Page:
you don’t have to be smol to enjoy The Going to Bed Book

Everything sucks, the world is always on fire, I’m stretched so thin that I’m about to break (thanks overwork!), and so last night I really needed something special to unwind. Something that didn’t demand a hell of a lot of analytical abilities. Something with big font and easy words, because dyslexia is bad when stress and fatigue are bad. Something that was pretty light, both in case I dropped it on myself and because my hands are a fibromyalgia hotspot. And so, for all of those reasons (and because it was looking at me), I read Sandra Boynton’s charming The Going to Bed Book as my going-to-bed book, and I am perforce qualified to say that you needn’t be smol to enjoy The Going to Bed Book, or, for that matter, any other Boynton title.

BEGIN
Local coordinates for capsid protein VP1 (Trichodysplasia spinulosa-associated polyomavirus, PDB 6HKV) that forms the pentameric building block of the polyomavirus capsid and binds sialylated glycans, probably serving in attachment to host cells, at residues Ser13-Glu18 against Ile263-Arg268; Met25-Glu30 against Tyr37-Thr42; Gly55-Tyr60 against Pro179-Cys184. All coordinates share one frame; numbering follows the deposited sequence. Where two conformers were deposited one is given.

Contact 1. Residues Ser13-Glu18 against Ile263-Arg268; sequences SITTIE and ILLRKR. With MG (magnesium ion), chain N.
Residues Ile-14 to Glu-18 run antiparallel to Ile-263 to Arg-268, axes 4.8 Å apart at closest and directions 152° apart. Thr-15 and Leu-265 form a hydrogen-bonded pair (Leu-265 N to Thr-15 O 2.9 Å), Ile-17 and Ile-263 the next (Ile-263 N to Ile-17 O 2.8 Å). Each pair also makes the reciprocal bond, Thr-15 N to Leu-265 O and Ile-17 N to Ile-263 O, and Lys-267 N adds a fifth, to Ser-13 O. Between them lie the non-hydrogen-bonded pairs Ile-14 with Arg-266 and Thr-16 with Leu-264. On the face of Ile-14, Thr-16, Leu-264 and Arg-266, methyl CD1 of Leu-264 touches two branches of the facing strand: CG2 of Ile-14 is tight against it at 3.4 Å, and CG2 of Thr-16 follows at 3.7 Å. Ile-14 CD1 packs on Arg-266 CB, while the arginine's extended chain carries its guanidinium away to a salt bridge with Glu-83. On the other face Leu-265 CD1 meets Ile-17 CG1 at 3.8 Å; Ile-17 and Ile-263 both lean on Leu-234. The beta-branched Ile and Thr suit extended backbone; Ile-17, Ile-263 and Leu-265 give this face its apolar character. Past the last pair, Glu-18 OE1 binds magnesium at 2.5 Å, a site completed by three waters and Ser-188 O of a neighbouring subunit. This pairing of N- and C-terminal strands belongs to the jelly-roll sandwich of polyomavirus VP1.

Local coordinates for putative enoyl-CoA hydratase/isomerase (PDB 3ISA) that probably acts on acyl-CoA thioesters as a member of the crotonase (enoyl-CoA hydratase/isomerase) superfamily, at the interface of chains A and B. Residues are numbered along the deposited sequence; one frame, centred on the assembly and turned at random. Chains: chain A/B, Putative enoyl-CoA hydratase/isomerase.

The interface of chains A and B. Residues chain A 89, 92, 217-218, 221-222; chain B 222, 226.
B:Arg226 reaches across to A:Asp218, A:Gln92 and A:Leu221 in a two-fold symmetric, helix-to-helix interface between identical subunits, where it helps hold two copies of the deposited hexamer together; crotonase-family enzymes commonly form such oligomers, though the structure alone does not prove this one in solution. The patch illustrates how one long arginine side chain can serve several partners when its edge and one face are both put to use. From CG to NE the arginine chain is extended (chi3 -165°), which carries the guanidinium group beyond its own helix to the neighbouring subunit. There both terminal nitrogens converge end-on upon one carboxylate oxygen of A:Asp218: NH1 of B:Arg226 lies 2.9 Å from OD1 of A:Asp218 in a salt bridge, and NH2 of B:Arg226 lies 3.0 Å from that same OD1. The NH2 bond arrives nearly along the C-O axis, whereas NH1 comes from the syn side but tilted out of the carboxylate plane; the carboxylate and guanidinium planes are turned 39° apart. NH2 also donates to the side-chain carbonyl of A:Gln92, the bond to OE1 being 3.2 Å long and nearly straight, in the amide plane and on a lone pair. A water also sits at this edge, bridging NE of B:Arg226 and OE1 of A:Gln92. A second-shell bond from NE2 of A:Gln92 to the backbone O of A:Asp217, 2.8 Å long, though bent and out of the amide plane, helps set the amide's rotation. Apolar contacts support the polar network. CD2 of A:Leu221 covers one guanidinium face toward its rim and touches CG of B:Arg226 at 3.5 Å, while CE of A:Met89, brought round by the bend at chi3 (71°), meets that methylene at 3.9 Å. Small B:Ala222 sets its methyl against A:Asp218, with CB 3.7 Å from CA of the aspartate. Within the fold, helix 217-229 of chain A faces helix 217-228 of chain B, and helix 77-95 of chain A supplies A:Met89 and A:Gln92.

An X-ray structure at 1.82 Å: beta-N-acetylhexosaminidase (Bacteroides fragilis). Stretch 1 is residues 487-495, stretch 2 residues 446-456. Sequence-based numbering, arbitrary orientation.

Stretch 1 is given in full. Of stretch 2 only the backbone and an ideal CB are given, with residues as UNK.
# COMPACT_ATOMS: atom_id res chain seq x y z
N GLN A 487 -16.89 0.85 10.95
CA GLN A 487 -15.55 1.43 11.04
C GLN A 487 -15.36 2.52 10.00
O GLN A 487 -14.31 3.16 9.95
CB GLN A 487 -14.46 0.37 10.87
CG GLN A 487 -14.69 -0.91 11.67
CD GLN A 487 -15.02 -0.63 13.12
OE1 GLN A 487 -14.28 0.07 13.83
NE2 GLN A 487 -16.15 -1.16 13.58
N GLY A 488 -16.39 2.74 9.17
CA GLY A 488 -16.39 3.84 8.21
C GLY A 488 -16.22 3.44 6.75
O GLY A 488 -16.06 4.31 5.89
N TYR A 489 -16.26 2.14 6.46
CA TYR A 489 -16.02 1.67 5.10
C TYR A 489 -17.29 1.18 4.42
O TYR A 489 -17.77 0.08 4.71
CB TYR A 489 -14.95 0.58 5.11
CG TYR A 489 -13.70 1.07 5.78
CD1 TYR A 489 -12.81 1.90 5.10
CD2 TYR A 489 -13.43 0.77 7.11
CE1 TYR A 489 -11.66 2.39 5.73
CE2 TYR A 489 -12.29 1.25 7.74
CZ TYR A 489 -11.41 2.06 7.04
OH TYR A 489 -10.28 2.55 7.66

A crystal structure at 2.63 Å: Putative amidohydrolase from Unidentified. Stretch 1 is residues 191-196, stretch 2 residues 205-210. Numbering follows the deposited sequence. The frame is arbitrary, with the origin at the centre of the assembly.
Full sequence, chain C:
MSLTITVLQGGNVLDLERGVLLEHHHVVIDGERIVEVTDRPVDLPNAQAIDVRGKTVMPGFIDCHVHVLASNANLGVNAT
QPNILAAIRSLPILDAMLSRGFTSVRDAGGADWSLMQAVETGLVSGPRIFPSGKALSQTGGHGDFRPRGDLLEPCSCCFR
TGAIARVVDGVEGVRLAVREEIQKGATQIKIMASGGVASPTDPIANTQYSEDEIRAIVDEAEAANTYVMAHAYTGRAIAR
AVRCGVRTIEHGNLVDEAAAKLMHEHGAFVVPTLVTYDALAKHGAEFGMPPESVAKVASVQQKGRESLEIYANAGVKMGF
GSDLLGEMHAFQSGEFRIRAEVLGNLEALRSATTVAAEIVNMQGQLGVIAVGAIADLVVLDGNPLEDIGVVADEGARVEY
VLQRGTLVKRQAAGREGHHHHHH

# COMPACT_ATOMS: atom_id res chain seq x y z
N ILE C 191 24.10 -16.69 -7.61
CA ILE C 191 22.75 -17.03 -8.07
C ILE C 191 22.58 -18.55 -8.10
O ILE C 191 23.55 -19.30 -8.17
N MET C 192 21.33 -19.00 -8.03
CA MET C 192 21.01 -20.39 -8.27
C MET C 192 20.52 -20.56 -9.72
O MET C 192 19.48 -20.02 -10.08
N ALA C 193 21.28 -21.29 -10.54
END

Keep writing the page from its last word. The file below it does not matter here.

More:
Boynton infuses The Going to Bed Book with her trademark charm: colors are bright, storyline and anthropomorphized animal characters are slightly goofy, and the world in which they live feels somehow much safer and more magical than our own—while, at the end of the day, also being very similar. (The animals still have to brush their teeth, after all.) I laughed pretty hard when our little buddies, after putting on their pajamas, went back upstairs to the deck of their ship to exercise, but whatever works, right? It felt a lot like a nod to so many little kids’ burst of energy right before they topple over, and indeed, our fearless crew was soon dragging back downstairs, ready, this time, to sleep.

The Going to Bed Book is a very, very smol board book, written for smol people to enjoy. But, as is so often the case with books written for children, you really don’t have to be smol to enjoy it yourself. Boynton’s illustrations are always a joy, and books like this feel, at the end of a difficult day, like a lullaby, or an embrace.

And honestly? Most of the lullabies my mom sang to me were a lot less soft than The Going to Bed Book.

%d bloggers like this: